These are Vancouver’s famous Sulfur (Sulphur?) Piles. People can be bothered by the intrusion of industry on nature, but this is really a quintessential Vancouver scene caught on one of those perfect late-afternoon winter days. There were a lot of things I immediately loved about the source photo: the contrast of the mountains, the lines, and how the machinery mirrors them but is really kind of dwarfed by them. I loved the touches of extremely bright color in the freighter and the sulfur itself, and the freighter really is called “Wisdom Line” – how perfect.
I did it as a triptych because there was a lot to focus on and I wanted to get the sense of panorama in there. One thing I changed with my style was breaking away from the longer, looser brushstrokes. This one has a lot of shorter choppy Van Gogh-y brushstrokes to capture the snow on the mountains and the weird little highlights you get in winter. Also, I avoided putting on any accent clouds in the sky just because the middle plane is busy enough.
A fact I discovered about sulfur: sulfur = brimstone. I always wondered what brimstone was. It always seemed to be associated with hell and punishment, e.g. hellfire and brimstone, Revelation 20:10: “And the devil who deceived them was thrown into the lake of fire and brimstone, etc.” Interesting that Vancouver is kind of a major clearing house for it. It’s also considered to be a major alchemy ingredient. I was a little concerned about the brimstone connection until I read this one: “In alchemy the names given to the three essentials are Body, Soul, and Spirit, or respectively, Salt, Sulfur, and Mercury.” So I guess in alchemy, at least, sulfur also symbolizes the soul. That’s a relief. And one more stretch o’ meaning: as a very lapsed Catholic, triangles always used to symbolize the holy trinity for me – Father, Son, HG, and all that. Okay, I’m just getting carried away now. It’s not that deep – but you’ve got to admit the sulfur bit is interesting!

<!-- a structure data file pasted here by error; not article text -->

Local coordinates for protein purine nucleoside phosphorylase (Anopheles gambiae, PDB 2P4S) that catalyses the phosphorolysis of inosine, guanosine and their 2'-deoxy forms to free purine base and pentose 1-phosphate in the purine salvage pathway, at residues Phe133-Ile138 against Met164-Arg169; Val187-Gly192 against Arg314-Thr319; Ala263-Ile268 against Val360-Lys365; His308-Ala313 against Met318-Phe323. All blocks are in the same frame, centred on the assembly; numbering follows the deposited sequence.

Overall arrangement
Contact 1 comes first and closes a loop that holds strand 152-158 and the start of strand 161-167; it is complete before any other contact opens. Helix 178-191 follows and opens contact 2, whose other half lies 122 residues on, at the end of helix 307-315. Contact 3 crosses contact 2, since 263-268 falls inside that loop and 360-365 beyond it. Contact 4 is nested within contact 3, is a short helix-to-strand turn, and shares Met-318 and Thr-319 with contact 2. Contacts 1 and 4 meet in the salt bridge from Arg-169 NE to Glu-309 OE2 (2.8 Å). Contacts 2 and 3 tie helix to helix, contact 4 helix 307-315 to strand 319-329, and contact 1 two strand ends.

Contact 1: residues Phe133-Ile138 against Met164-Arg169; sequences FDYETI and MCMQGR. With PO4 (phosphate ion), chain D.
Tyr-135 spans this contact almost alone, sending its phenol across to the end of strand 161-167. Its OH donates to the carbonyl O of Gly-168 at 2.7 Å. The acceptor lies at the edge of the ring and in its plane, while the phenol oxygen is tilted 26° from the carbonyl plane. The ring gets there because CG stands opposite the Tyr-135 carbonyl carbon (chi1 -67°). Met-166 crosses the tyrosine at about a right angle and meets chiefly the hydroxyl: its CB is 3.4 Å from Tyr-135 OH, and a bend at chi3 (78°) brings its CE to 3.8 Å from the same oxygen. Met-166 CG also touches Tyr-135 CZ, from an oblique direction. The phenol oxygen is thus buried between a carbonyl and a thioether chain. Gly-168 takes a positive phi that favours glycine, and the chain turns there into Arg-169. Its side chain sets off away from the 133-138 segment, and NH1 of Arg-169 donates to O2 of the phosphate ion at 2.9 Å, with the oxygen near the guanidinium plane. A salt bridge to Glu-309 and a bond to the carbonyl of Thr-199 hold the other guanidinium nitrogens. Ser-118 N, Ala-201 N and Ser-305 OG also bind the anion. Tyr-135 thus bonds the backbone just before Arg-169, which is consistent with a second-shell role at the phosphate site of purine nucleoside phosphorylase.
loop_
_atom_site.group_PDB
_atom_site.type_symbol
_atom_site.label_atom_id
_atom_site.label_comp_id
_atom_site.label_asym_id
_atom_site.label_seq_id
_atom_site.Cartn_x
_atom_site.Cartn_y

Acrylic on Canvas, Triptych, 36″ x 54″ (three x 18″ wide canvases ).
Located at: Private collection (WP&CB)